5. Preheat the oven to 475 degrees 1 hour before baking. Have an oven shelf at the lowest level and place a baking stone on it before preheating. (my oven in Guyana does NOT get hot enough to really make this or any crust really sing! sigh)
6. With oiled fingers, lift the dough out of the measuring cup or bowl. Holding the dough in one hand, pour a little of the oil left in the cup or bowl onto the pizza pan, and spread it all over the pan with your fingers. Set the dough on the pan and press it down with your fingers to deflate it gently. Shape it into a smooth round by tucking under the edges. If there are any holes, knead it very lightly until smooth. (I just shape into a ball, the extra kneading is not usually necessary, but the oil helps with the handling of the dough) Allow the dough to sit for 15 minutes, covered, to relax it.
7. Using your fingertips, press the dough from the center to the outer edge to stretch it into a 10-inch circle, leaving the outer ½ inch thicker than the rest to form a lip. If the dough resists stretching (as will happen if you have activated the gluten by overkneading it), cover it with plastic wrap and let it rest for a few minutes longer before proceeding. (The first few times we did this, we ended up with misshapen, unevenly thin crust, with some holes. It didn’t affect the flavour or texture however awkward it looked. Once you get used to the method, round evenly thick pizzas are achievable)
8. Brush the surface of the dough with any remaining olive oil (I sometimes forget this part). Cover it with plastic wrap and allow it to sit for 30 to 45 minutes, until it becomes light and slightly puffy with air.
9. Set the pizza pan directly on the hot stone and bake for 5 minutes.( I don’t have a stone, but I manage)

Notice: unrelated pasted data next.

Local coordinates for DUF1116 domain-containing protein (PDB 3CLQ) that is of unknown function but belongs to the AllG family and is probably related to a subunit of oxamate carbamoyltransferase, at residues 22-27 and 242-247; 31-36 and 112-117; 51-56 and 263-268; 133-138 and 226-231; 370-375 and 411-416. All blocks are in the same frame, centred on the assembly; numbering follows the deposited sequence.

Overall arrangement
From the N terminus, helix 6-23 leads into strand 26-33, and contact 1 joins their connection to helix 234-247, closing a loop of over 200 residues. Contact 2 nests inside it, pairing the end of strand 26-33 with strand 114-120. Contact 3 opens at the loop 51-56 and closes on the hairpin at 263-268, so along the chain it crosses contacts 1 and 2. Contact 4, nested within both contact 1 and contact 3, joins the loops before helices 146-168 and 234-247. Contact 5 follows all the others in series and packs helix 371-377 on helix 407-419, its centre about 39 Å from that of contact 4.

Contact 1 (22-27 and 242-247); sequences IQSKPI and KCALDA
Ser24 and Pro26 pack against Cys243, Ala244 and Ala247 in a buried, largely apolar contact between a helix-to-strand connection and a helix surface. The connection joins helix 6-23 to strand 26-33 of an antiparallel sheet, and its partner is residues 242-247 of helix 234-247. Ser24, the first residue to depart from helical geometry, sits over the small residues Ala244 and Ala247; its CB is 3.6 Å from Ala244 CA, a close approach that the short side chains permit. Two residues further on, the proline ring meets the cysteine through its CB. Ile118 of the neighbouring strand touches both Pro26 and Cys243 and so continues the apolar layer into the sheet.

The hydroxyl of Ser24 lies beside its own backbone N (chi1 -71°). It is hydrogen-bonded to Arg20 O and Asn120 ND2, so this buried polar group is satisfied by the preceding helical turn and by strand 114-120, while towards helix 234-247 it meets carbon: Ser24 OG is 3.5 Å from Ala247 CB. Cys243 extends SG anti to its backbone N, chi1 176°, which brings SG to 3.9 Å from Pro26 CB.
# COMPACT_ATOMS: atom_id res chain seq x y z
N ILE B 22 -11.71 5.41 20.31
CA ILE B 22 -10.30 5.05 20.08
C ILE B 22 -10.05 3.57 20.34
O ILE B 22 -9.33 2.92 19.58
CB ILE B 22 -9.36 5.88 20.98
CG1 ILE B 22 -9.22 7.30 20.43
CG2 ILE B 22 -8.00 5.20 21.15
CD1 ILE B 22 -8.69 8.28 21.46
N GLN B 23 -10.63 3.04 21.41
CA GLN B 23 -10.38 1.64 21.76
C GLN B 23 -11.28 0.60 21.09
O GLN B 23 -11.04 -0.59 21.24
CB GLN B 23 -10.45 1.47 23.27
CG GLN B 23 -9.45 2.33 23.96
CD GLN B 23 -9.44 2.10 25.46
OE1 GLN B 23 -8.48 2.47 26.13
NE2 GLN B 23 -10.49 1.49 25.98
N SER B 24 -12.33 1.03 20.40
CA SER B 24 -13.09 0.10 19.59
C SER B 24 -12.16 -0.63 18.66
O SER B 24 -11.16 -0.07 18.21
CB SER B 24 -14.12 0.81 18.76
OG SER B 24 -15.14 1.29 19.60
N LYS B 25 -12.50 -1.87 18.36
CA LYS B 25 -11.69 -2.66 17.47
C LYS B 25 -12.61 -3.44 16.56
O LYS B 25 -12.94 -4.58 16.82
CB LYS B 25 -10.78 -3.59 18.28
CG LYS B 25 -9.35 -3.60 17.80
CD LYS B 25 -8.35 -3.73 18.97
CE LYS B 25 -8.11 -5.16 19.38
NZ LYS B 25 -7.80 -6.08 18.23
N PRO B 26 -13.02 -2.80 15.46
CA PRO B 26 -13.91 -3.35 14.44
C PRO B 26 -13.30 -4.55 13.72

10. Remove the pan from the oven and spread toppings (such as Pizza Tomato Sauce) over the dough. Return the pan to the stone for 5 minutes or until the toppings have melted and the crust is golden; or, for an extra-crisp and browned bottom crust, using a pancake turner or baker’s peel, slide the pizza from the pan directly onto the stone. After 2 minutes, slip a small metal spatula under one edge of the pizza; if the bottom is golden, raise the pizza to a higher shelf.
11. Transfer the pizza to a cutting board and cut with a pizza wheel, sharp knife, or scissors. Serve hot.
One of the common elements to be found in Alton Brown’s recipe, Rose Levy Berenbaum’s and even Reinhart, would be that pizza crust requires HIGH HEAT. Pizza ovens are to be like furnaces if you can get that. A baking stone helps with the evenness and retention of heat for the baking surface for pizza, which is why it is recommended, but don’t be turned away by its inclusion in this recipe.
Parbaking is also essential for this crust. It is light and airy, and given the no-knead method and the resulting wetter, looser dough, ANYTHING put on the crust before baking will weigh it down immediately. Trust me. We tried just brushing it with some sauce and watched it sink. Not completely, but enough. You could probably get away with a very light sauce, brushed very lightly…but definitely NO toppings.
So, from the Lilandra and Chennette family pizza-test kitchen, try RLB’s pizza dough!
* pizza is a regular family endeavour
** you can visit her site for user comments on the recipe and her responses